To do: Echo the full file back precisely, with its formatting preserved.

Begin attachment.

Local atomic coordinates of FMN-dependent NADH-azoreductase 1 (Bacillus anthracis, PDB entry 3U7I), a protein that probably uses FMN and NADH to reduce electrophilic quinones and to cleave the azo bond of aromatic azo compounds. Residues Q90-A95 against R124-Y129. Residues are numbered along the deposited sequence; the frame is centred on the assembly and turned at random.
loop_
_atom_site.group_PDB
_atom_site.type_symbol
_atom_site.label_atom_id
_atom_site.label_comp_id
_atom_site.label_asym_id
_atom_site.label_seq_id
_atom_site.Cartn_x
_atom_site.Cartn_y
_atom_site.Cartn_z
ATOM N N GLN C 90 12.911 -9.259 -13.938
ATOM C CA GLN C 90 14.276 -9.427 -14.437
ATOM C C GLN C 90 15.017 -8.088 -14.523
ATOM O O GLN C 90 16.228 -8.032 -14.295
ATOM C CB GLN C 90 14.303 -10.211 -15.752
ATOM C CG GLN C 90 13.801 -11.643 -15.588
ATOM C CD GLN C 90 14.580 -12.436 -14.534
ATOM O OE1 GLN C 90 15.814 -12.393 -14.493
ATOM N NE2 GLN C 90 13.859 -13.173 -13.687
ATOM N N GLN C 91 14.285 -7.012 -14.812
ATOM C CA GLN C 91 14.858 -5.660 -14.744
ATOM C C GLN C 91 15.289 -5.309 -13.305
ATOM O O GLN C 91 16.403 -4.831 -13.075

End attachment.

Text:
Local atomic coordinates of FMN-dependent NADH-azoreductase 1 (Bacillus anthracis, PDB entry 3U7I), a protein that probably uses FMN and NADH to reduce electrophilic quinones and to cleave the azo bond of aromatic azo compounds. Residues Q90-A95 against R124-Y129. Residues are numbered along the deposited sequence; the frame is centred on the assembly and turned at random.
loop_
_atom_site.group_PDB
_atom_site.type_symbol
_atom_site.label_atom_id
_atom_site.label_comp_id
_atom_site.label_asym_id
_atom_site.label_seq_id
_atom_site.Cartn_x
_atom_site.Cartn_y
_atom_site.Cartn_z
ATOM N N GLN C 90 12.911 -9.259 -13.938
ATOM C CA GLN C 90 14.276 -9.427 -14.437
ATOM C C GLN C 90 15.017 -8.088 -14.523
ATOM O O GLN C 90 16.228 -8.032 -14.295
ATOM C CB GLN C 90 14.303 -10.211 -15.752
ATOM C CG GLN C 90 13.801 -11.643 -15.588
ATOM C CD GLN C 90 14.580 -12.436 -14.534
ATOM O OE1 GLN C 90 15.814 -12.393 -14.493
ATOM N NE2 GLN C 90 13.859 -13.173 -13.687
ATOM N N GLN C 91 14.285 -7.012 -14.812
ATOM C CA GLN C 91 14.858 -5.660 -14.744
ATOM C C GLN C 91 15.289 -5.309 -13.305
ATOM O O GLN C 91 16.403 -4.831 -13.075